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As I read books and posts on G+, I am confused from using of some adverbs of place and time.

And why? Because some ones I have paired with time (for example before) are used as adverb of place.

For example

The Church of Our Lady Before Týn

But in my opinion it should be

The Church of Our Lady in the front of Týn

because Týn is a place and the church stands near this place — and really it stands in front of it, in the direction of the Old town square (Staroměstské náměstí).

So, what are the rules for using of before? Is the first translation correct?

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    Before actually has a secondary meaning: "in front of." which isn't related to time. So your two sentences are semantically identical. – John Clifford Mar 23 '16 at 15:49
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In modern English, before most often means “earlier in time”. But it can also have other meanings, mostly (but not exclusively) in formal or old-fashioned language. Even learners' dictionaries such as Cambridge and Merriam-Webster list them. One of these meanings is the spatial meaning “in front of”. Given that the church is an old and respected building, it makes sense to use a formal and slightly old-fashioned way of naming it.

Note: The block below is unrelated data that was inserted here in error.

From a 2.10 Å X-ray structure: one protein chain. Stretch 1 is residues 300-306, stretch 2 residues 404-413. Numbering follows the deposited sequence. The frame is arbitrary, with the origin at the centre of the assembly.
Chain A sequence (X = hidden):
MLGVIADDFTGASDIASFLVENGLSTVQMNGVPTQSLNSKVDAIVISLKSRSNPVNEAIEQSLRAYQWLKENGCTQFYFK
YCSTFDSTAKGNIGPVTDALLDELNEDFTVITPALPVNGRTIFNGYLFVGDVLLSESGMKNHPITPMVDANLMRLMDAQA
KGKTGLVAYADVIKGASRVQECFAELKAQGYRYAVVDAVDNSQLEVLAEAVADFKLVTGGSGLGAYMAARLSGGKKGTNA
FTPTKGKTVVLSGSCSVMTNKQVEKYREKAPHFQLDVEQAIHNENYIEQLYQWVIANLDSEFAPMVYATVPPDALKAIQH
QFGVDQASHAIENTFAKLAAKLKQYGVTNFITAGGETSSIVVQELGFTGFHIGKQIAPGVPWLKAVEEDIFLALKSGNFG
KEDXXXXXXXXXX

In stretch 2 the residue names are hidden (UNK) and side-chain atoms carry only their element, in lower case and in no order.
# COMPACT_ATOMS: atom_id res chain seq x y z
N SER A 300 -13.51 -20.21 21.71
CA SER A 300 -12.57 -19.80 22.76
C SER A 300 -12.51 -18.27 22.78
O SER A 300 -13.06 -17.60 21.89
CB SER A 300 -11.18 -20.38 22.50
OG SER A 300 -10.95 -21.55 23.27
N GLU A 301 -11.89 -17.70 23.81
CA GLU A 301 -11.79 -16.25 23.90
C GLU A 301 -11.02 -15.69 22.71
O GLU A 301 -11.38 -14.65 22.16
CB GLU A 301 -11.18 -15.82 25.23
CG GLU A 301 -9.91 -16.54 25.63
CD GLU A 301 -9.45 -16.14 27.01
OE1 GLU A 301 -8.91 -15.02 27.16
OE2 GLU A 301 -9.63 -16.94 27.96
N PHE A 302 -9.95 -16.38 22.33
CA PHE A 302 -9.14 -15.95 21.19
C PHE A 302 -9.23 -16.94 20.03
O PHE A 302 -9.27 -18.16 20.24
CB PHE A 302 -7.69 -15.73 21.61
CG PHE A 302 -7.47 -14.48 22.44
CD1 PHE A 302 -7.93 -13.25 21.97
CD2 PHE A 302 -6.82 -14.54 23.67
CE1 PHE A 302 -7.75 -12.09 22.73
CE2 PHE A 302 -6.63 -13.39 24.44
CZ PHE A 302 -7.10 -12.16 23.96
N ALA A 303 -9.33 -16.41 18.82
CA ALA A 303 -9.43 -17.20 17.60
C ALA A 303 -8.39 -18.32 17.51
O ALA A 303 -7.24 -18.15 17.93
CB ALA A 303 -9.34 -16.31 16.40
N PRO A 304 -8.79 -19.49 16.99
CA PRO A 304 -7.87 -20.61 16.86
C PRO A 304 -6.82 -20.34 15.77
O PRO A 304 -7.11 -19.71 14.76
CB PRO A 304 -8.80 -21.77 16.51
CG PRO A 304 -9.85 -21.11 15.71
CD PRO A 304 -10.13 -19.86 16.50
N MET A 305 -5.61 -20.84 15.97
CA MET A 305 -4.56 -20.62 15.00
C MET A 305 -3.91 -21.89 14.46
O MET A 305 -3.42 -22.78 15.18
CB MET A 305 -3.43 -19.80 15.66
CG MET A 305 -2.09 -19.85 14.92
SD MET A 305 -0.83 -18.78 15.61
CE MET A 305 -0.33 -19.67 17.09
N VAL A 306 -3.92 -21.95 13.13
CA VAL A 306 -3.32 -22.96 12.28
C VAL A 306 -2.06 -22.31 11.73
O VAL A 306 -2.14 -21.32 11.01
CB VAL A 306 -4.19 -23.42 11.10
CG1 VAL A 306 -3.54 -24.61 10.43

The original Czech uses the preposition před. I don't know Czech so I don't know what nuances this has but I do see that Czech Wiktionary lists “before, in front of” for one of the meanings of that preposition.

It's a common trait of many languages, including English, Czech and Latin¹, to have a preposition meaning both “earlier in time” and “nearer to me in space”.

By the way, before is a preposition, here. The same word can also be used as an adverb; when it's an adverb, the meanings other than “earlier in time” are rare.

¹ ante, found as a prefix in some English words, with either a time meaning (antedate, antecedent) or a space meaning (antechamber, anterior).

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  • Yes, you are right that Czech word před has multiple nuances - that it may mean before in time like place. Exact meaning is given by words following in sentence, mostly defining if it is place or time. – Václav Mar 23 '16 at 16:46
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This seems to be the established translation.

"Before" can relate to a place too. For example, "stand before the Lord", "appear before the court".

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